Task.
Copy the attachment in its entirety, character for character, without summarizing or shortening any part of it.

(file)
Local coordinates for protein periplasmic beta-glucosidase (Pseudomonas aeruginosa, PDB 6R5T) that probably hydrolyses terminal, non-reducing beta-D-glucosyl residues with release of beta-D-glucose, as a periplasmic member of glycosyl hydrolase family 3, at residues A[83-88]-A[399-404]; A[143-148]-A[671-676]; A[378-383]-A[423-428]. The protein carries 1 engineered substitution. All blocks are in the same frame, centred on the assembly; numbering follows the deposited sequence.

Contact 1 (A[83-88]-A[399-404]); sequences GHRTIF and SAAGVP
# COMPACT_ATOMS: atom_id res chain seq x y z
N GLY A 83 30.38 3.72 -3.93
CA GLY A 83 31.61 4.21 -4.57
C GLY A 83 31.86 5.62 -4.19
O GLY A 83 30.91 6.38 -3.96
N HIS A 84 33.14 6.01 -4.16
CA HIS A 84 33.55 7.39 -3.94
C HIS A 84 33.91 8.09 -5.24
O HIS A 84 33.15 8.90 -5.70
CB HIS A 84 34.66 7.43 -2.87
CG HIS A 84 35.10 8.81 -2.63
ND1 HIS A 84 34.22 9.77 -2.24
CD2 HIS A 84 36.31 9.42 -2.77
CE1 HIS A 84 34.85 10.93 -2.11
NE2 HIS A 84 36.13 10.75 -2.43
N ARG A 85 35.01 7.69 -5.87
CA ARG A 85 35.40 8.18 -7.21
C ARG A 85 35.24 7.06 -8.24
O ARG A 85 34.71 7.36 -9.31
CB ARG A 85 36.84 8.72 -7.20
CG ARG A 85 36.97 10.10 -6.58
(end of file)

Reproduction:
Local coordinates for protein periplasmic beta-glucosidase (Pseudomonas aeruginosa, PDB 6R5T) that probably hydrolyses terminal, non-reducing beta-D-glucosyl residues with release of beta-D-glucose, as a periplasmic member of glycosyl hydrolase family 3, at residues A[83-88]-A[399-404]; A[143-148]-A[671-676]; A[378-383]-A[423-428]. The protein carries 1 engineered substitution. All blocks are in the same frame, centred on the assembly; numbering follows the deposited sequence.

Contact 1 (A[83-88]-A[399-404]); sequences GHRTIF and SAAGVP
# COMPACT_ATOMS: atom_id res chain seq x y z
N GLY A 83 30.38 3.72 -3.93
CA GLY A 83 31.61 4.21 -4.57
C GLY A 83 31.86 5.62 -4.19
O GLY A 83 30.91 6.38 -3.96
N HIS A 84 33.14 6.01 -4.16
CA HIS A 84 33.55 7.39 -3.94
C HIS A 84 33.91 8.09 -5.24
O HIS A 84 33.15 8.90 -5.70
CB HIS A 84 34.66 7.43 -2.87
CG HIS A 84 35.10 8.81 -2.63
ND1 HIS A 84 34.22 9.77 -2.24
CD2 HIS A 84 36.31 9.42 -2.77
CE1 HIS A 84 34.85 10.93 -2.11
NE2 HIS A 84 36.13 10.75 -2.43
N ARG A 85 35.01 7.69 -5.87
CA ARG A 85 35.40 8.18 -7.21
C ARG A 85 35.24 7.06 -8.24
O ARG A 85 34.71 7.36 -9.31
CB ARG A 85 36.84 8.72 -7.20
CG ARG A 85 36.97 10.10 -6.58